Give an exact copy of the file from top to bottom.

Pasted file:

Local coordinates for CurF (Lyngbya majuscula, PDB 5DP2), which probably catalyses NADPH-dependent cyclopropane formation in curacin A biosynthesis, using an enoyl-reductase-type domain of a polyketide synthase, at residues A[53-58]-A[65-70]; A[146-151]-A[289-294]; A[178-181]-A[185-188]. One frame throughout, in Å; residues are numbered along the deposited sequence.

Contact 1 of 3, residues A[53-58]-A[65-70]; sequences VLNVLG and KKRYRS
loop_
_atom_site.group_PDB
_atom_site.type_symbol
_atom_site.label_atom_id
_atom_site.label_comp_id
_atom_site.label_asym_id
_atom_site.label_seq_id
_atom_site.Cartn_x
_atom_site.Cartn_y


Local coordinates for CurF (Lyngbya majuscula, PDB 5DP2), which probably catalyses NADPH-dependent cyclopropane formation in curacin A biosynthesis, using an enoyl-reductase-type domain of a polyketide synthase, at residues A[53-58]-A[65-70]; A[146-151]-A[289-294]; A[178-181]-A[185-188]. One frame throughout, in Å; residues are numbered along the deposited sequence.

Contact 1 of 3, residues A[53-58]-A[65-70]; sequences VLNVLG and KKRYRS
loop_
_atom_site.group_PDB
_atom_site.type_symbol
_atom_site.label_atom_id
_atom_site.label_comp_id
_atom_site.label_asym_id
_atom_site.label_seq_id
_atom_site.Cartn_x
_atom_site.Cartn_y